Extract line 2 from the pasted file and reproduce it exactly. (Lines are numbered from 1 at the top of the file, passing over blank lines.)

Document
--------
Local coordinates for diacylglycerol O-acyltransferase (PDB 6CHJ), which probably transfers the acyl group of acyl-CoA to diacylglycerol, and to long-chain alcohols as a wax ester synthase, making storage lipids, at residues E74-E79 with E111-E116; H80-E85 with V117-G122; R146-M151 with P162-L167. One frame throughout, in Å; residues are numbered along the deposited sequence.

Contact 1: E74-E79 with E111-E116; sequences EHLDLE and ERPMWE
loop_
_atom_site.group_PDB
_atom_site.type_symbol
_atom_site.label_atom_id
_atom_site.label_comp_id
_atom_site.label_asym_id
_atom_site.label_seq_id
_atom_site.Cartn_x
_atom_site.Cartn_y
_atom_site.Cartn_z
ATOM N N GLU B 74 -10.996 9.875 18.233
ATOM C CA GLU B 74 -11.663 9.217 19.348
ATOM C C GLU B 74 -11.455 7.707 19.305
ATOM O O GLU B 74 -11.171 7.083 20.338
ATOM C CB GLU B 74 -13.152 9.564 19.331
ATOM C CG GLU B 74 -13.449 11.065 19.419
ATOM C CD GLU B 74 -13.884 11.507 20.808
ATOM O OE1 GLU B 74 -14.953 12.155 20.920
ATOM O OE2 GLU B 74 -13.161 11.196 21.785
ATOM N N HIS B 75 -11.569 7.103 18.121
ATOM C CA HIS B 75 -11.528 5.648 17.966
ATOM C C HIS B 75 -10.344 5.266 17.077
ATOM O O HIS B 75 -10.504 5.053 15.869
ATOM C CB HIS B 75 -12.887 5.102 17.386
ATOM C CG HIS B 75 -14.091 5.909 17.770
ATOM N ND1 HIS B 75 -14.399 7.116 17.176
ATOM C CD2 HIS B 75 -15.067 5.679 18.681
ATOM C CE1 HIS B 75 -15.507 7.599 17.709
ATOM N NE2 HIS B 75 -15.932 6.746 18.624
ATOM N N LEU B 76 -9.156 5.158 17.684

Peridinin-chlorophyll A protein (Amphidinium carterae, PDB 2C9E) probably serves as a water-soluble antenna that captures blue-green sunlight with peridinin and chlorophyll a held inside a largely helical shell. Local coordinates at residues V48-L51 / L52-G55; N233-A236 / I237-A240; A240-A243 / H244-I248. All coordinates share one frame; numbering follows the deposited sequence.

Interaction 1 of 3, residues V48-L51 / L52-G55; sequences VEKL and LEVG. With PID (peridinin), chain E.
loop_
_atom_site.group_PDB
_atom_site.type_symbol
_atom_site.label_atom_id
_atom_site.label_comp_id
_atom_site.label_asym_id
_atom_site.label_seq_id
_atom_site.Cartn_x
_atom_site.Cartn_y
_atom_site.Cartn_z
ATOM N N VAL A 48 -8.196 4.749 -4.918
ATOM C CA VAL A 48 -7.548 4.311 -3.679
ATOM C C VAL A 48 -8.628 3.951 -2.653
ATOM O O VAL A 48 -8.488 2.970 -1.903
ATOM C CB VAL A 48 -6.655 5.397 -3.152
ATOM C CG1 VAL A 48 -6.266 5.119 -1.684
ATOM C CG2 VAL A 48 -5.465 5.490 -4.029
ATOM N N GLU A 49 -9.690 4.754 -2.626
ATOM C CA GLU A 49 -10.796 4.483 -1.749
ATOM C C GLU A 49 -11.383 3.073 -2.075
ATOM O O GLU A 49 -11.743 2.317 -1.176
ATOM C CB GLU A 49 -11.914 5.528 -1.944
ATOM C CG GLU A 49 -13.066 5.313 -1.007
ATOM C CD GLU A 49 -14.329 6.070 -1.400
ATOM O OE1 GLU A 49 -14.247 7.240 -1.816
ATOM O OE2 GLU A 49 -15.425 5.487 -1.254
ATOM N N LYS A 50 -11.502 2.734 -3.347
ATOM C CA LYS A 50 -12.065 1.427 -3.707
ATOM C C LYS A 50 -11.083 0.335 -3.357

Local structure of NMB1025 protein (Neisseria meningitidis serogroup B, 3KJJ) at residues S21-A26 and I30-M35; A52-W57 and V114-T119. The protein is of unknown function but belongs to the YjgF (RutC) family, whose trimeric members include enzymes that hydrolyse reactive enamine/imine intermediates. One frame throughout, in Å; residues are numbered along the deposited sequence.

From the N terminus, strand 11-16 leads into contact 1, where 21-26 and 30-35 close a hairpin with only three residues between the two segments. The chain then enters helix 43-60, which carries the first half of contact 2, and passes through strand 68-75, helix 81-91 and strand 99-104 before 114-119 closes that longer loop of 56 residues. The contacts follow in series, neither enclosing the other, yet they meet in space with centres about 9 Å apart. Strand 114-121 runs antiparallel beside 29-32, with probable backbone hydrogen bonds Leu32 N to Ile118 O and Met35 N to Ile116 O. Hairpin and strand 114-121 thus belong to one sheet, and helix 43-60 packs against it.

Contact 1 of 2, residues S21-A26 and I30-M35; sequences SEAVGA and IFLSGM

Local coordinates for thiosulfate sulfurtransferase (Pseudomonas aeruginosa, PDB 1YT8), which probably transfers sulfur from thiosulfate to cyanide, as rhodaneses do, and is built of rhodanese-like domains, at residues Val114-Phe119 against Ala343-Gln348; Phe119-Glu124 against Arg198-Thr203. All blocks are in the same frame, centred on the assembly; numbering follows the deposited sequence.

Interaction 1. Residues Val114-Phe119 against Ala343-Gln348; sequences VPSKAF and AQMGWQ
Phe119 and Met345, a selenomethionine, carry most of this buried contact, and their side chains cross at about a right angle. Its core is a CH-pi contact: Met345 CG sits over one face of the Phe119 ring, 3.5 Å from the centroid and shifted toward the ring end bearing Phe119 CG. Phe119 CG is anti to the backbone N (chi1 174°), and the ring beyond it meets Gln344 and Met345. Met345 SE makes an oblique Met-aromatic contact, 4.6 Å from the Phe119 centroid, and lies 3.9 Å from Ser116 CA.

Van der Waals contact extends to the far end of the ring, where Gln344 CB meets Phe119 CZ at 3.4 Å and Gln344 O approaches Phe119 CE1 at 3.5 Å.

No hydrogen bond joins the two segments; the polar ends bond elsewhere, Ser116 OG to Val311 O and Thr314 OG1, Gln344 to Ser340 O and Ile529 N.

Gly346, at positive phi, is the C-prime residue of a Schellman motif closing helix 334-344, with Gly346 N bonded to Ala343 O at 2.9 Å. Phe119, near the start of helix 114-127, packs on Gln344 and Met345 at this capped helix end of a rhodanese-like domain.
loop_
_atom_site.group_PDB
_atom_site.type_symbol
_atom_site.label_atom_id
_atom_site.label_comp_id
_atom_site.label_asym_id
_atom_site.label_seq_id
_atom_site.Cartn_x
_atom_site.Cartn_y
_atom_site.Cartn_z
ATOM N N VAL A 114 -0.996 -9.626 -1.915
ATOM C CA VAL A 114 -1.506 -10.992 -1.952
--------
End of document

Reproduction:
Contact 1: E74-E79 with E111-E116; sequences EHLDLE and ERPMWE